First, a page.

On mourning

It was a sad night in Itebu Kunmi in early July of 2011. My dad had just passed, and we had travelled to the village for the burial ceremony. All the plans had been made – aso-ebi chosen, clothes sewn, cows bought, fines and fees paid to the various grasping elders of the village and leaders of the extended family. We had travelled from Lagos in a convoy of black SUVs, with the soldiers for hire that my sisters had procured for protection. We had arrived and made final arrangements for the tent and band and DJ and preacher and the women who were doing the cooking. There was nothing to do but wait until morning for the funeral to begin.

Then around 2.00am, there was a loud banging on the front door. I started awake, and my siblings and I looked at each other with fearful eyes. There were loud noises, shouting at the door and at our windows. My brothers went to investigate.

“It’s some of his age group”, he returned and said. “They want to pay their respects. They want his body.”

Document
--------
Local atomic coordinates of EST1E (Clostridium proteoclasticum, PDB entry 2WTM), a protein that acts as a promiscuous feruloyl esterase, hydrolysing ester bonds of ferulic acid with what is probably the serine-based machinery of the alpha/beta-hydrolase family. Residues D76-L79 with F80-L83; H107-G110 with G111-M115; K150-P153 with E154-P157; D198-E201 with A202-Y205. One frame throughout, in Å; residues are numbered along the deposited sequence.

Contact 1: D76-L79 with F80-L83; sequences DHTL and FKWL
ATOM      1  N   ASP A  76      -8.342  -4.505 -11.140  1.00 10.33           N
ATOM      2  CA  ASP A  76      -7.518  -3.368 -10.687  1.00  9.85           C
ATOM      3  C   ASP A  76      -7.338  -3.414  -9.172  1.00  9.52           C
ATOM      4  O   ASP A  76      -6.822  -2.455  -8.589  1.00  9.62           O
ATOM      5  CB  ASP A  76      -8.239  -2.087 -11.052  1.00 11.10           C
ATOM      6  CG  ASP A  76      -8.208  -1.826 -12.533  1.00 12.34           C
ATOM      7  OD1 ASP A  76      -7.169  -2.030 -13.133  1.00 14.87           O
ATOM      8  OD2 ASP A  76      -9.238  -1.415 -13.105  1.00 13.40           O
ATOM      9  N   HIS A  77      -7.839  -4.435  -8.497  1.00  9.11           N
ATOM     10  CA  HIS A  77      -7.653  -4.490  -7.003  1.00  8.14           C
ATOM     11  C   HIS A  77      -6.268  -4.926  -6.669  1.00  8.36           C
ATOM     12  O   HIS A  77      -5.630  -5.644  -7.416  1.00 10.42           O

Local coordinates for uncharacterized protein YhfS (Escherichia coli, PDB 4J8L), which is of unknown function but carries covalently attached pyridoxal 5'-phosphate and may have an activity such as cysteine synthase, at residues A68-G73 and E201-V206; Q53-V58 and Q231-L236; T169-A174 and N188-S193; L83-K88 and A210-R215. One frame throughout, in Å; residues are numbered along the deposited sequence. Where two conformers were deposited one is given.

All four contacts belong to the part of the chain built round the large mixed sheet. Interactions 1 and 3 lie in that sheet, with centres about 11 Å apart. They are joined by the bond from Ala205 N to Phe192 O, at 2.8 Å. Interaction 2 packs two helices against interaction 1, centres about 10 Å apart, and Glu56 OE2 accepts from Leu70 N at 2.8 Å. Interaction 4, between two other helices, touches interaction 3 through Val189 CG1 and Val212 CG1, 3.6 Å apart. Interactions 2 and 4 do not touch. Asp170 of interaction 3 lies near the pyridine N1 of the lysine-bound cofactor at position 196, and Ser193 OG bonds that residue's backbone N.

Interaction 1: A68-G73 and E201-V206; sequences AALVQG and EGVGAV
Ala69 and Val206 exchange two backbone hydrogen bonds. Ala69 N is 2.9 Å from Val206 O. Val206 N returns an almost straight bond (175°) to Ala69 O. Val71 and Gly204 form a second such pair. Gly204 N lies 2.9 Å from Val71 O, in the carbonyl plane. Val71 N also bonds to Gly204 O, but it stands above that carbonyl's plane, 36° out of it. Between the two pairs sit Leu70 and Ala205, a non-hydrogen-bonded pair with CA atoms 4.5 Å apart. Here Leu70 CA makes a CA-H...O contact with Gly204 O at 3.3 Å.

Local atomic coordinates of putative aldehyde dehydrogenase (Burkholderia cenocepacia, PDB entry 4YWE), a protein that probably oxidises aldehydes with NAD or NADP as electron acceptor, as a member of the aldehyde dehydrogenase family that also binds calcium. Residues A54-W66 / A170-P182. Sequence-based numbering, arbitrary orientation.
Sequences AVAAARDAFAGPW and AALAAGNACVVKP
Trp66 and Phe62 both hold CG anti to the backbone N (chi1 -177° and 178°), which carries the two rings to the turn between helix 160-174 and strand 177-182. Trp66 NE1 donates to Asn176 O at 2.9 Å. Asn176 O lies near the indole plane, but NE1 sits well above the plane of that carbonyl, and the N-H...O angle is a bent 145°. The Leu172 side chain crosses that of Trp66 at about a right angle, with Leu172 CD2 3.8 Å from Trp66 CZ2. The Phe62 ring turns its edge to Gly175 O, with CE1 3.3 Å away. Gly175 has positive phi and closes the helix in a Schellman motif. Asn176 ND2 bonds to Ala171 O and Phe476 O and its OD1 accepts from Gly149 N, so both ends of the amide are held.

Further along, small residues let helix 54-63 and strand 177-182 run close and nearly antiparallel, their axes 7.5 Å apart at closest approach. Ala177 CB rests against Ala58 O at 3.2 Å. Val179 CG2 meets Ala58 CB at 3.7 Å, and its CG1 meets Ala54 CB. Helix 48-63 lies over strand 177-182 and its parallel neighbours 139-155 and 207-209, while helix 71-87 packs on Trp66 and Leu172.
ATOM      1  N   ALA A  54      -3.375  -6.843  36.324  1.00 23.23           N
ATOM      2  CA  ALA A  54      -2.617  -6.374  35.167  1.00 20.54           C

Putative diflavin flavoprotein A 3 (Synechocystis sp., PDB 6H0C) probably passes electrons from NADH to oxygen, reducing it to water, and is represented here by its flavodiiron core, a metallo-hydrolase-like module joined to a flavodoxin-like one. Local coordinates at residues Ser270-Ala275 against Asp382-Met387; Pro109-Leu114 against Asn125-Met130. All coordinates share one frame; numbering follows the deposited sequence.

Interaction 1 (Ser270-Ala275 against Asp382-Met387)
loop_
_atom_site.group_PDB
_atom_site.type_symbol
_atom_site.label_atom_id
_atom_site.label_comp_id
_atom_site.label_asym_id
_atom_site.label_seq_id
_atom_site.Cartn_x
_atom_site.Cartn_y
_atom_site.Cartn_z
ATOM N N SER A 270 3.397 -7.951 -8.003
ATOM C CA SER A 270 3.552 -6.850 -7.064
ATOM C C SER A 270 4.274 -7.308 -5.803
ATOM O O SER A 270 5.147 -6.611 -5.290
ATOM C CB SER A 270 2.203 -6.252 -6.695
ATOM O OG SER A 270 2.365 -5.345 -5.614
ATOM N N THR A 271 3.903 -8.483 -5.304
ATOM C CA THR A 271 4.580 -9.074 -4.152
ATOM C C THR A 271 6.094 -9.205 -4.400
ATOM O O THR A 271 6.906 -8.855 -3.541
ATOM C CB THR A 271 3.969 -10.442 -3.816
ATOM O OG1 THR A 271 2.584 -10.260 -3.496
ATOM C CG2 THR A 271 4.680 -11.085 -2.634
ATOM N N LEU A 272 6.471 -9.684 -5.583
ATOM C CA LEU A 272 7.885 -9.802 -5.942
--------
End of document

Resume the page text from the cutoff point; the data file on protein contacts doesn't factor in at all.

“His body for what?” My mom asked, sharply. “Your father was a Christian. There will be no rituals-”

“They just want to sit with it. Out front. In the courtyard.”

“Sit with it?”

“Yes.”

My mom conceded. The casket was taken to the front yard. Some of the group had come with their folding chairs, and others asked for and got chairs from the dining room. They sat around the casket in a semi circle, and for the next two or three hours, they sang.

It was the most beautiful and also the creepiest sound I had ever heard.

They paid their respects to their friend and colleague. They spoke in Ilaje. They sang songs I had never heard. They drank. They poured libations. We sat inside and listened apart from it, all of us. Yes, we were his kids and his family, but this was their time to mourn their friend.

When chapters close in our lives, we are often in a hurry to move on. We delete the person on facebook, or at the very least limit what they can see. We block them from texting us, and filter their emails to trash. I have done this in the past. Partly out of anger – you hurt me, and so I will show you how quickly I can move on, and how little you matter.

But as I get older, I am taking a different approach. I am closing out a three-year season in my life, and I am going to take time to mourn it. I learned a lot from it. I learned about myself, and I grew more steadfast and more resolute in my faith. It was a great season, but I could not stay there for ever. It was not going to work out.

And so we lay out the casket. We pour out the libations. We sing songs. And we mourn.

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